USA v. Curtis Lee Fleming, No. 20-12036 (11th Cir. 2021)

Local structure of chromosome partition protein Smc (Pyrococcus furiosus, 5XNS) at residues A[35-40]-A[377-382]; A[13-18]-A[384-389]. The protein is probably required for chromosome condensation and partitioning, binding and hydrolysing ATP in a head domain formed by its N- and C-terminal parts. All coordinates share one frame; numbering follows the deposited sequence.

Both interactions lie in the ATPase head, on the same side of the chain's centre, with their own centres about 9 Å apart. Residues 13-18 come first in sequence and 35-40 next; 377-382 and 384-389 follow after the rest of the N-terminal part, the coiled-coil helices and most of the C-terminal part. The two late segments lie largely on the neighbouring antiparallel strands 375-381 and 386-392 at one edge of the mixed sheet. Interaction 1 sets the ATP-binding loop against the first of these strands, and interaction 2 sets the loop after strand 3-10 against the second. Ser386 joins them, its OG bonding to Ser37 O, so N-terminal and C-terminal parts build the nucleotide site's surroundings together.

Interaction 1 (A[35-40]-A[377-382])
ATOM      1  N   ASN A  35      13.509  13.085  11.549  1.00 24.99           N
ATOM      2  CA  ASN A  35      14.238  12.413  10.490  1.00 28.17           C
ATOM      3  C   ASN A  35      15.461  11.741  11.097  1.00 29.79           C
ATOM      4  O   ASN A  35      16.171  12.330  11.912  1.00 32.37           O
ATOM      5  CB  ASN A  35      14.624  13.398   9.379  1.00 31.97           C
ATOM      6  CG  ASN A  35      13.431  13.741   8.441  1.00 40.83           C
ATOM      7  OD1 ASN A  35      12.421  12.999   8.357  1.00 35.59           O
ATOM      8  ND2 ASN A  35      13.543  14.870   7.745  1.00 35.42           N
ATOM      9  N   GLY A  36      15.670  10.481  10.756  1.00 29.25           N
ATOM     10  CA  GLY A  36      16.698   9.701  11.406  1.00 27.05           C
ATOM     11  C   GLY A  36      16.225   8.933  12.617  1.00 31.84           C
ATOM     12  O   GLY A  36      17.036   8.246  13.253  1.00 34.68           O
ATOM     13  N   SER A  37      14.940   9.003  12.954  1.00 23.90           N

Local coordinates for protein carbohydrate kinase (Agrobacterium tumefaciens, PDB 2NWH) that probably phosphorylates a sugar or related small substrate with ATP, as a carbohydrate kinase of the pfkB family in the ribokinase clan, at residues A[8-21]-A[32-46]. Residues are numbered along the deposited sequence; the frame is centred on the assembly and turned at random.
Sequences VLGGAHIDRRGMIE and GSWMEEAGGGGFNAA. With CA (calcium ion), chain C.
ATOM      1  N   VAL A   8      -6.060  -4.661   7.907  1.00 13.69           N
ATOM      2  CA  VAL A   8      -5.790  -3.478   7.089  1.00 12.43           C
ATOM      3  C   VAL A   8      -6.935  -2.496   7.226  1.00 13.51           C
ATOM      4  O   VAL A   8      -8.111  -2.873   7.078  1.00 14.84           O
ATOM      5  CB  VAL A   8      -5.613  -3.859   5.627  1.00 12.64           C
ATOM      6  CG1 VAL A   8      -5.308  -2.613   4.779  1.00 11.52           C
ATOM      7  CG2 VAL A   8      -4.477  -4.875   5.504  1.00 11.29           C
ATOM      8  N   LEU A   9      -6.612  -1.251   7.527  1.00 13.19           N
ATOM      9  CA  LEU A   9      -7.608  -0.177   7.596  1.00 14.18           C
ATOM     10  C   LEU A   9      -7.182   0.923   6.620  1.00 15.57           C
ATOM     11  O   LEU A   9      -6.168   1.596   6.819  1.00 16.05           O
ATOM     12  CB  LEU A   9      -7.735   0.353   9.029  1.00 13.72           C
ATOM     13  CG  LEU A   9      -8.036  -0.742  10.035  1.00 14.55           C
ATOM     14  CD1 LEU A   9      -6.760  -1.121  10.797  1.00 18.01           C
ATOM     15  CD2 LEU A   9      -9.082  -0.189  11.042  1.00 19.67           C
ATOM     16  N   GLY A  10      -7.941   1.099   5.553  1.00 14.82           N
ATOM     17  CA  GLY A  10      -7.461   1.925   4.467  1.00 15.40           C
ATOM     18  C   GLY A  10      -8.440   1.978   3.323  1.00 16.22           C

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USCA11 Case: 20-12036 Date Filed: 05/25/2021 Page: 1 of 5 [DO NOT PUBLISH] IN THE UNITED STATES COURT OF APPEALS FOR THE ELEVENTH CIRCUIT ________________________ No. 20-12036 Non-Argument Calendar ________________________ D.C. Docket No. 6:19-cr-00195-WWB-EJK-1 UNITED STATES OF AMERICA, Plaintiff-Appellee, versus CURTIS LEE FLEMING, Defendant-Appellant. ________________________ Appeal from the United States District Court for the Middle District of Florida ________________________ (May 25, 2021) Before WILSON, ROSENBAUM, and BRANCH, Circuit Judges. PER CURIAM: USCA11 Case: 20-12036 Date Filed: 05/25/2021 Page: 2 of 5 Curtis Fleming appeals his 151-month sentence imposed after he pleaded guilty to one count of receiving child pornography, in violation of 18 U.S.C. § 2252A(a)(2), (b)(1). He argues that his sentence violates the Eighth Amendment because it is excessive, disproportionate, and harsh for a first-time offender like himself who had no actual contact with any children.1 Where, as here, the defendant preserved his challenge in the district court, we review whether a sentence violates the Eighth Amendment de novo. United States v. Carthen, 906 F.3d 1315, 1322 (11th Cir. 2018). “The Eighth Amendment’s prohibition of cruel and unusual punishments contains a narrow proportionality principle that applies to noncapital sentences.” Id. (quotation omitted); see also Ewing v. California, 538 U.S. 11, 23 (2003) (“The Eighth Amendment does not require strict proportionality between crime and sentence. Rather, it forbids only extreme sentences that are ‘grossly disproportionate’ to the crime.”). When reviewing an Eighth Amendment challenge to a non-capital sentence, we first consider “whether the sentence is grossly disproportionate to the offense committed.” United States v. Suarez, 893 F.3d 1330, 1336 (11th Cir. 2018) (quotation omitted). The party challenging the sentence bears the burden of 1 We determined previously that the sentence-appeal waiver in Fleming’s plea agreement was valid and enforceable. Accordingly, we dismissed Fleming’s challenge to his guidelines’ calculation—namely, that the district court erred in applying a two-level enhancement under U.S.S.G. § 2G2.2. Fleming’s Eighth Amendment challenge, however, fell within one of the waiver’s exceptions and was therefore not foreclosed. 2 USCA11 Case: 20-12036 Date Filed: 05/25/2021 Page: 3 of 5 demonstrating that the sentence is disproportionate. United States v. Johnson, 451 F.3d 1239, 1243 (11th Cir. 2006). If we determine the sentence is grossly disproportionate, “we then consider sentences imposed on others convicted of the same crime.” Suarez, 893 F.3d at 1336 (quotation omitted). However, “[s]uccessful Eighth Amendment challenges in non-capital cases are exceedingly rare. Indeed, . . . we have never held that a non-capital sentence for an adult has violated the Eighth Amendment.” Id. (quotation and citations omitted). Moreover, “[i]n general, a sentence within the limits imposed by statute is neither excessive nor cruel and unusual under the Eighth Amendment.” United States v. Moriarty, 429 F.3d 1012, 1024 (11th Cir. 2005) (quotation omitted). Fleming’s argument that his 151-month sentence (or approximately 12.5 years’ imprisonment) violates the Eighth Amendment because he was a first-time offender and did not have any personal contact with children is unpersuasive. 2 The 2 Fleming’s reliance on the 2012 and 2013 Sentencing Commission reports examining sentencing disparities among offenders in non-production child pornography cases is misplaced. The fact that sentencing disparities among offenders in non-production cases may exist does not tend to establish that Fleming’s within statutory limits sentence is unconstitutionally excessive or cruel and unusual for purposes of the Eighth Amendment. Indeed, in the context of reasonableness challenges to a defendant’s sentence, we have rejected similar arguments based on the Sentencing Commission reports. See, e.g., United States v. Cubero, 754 F.3d 888, 900 (11th Cir. 2014); United States v. Carpenter, 803 F.3d 1224, 1235–36 (11th Cir. 2015). To the extent that Fleming argues that evolving standards in society are moving towards recognizing that possession of child pornography is somehow less egregious than other types of crimes involving children and does not warrant such “harsh and draconian” punishments, we have repeatedly rejected such a contention and continue to do so. United States v. Irey, 612 F.3d 1160, 1206 (11th Cir. 2010) (en banc) (“[C]hild sex crimes are among the most egregious and despicable of societal and criminal offenses.” (quoting United States v. Sarras, 575 F.3d 1191, 1220 (11th Cir. 2009))); United States v. Pugh, 515 F.3d 1179, 1195–98 (11th Cir. 2008) 3 USCA11 Case: 20-12036 Date Filed: 05/25/2021 Page: 4 of 5 statutory range for receipt of child pornography is five to twenty years’ imprisonment, 18 U.S.C. § 2252A(b)(1), and Fleming’s applicable guidelines range was 151 to 188 months’ imprisonment. Fleming’s bottom-of-the-guidelines sentence is well within the statutory range, which indicates that his sentence is neither excessive nor cruel and unusual and does not violate the Eighth Amendment. Moriarty, 429 F.3d at 1024. Further, contrary to Fleming’s argument, we have consistently recognized that “possession of child pornography is not a victimless crime. A child somewhere was used to produce the images downloaded by [the defendant], in large part, because individuals like [the defendant] exist to download the images.” United States v. Yuknavich, 419 F.3d 1302, 1310 (11th Cir. 2005). Moreover, at least “400 images, 60 videos, and 181 video clips containing child pornography” were found on Fleming’s devices, and some of these images “depicted prepubescent children under the age of twelve, portrayed sadistic or masochistic conduct, and involved sexual abuse or (discussing at length the impact that child pornography has on the child victims); see also United States v. Brown, 772 F.3d 1262, 1267 (11th Cir. 2014) (“Receiving and possessing child pornography helps create a market for more pornography, encouraging the victimization of more children. (alteration adopted) (quotation omitted)). And in cases involving child pornography, we have frequently upheld much longer sentences than Fleming’s sentence. See, e.g., United States v. Hall, 965 F.3d 1281, 1297–99 (11th Cir. 2020) (upholding as reasonable a 480-month sentence for receipt of child pornography, which was an upward variance of 300 months from the guidelines range); Sarras, 575 F.3d at 1196, 1220–21 (upholding a total 1,200 month sentence for three counts of knowingly persuading a minor to engage in sexually explicit conduct and one count of knowingly possessing child pornography); United States v. Kapordelis, 569 F.3d 1291, 1319 (11th Cir. 2009) (upholding as reasonable an upward variance sentence of 420 months for producing, receiving, and possessing child pornography). 4 USCA11 Case: 20-12036 Date Filed: 05/25/2021 Page: 5 of 5 exploitation of a toddler.” Under these circumstances, we cannot say that Fleming’s 151-month sentence is grossly disproportionate to the offense committed. Accordingly, we affirm his conviction and sentence. AFFIRMED. 5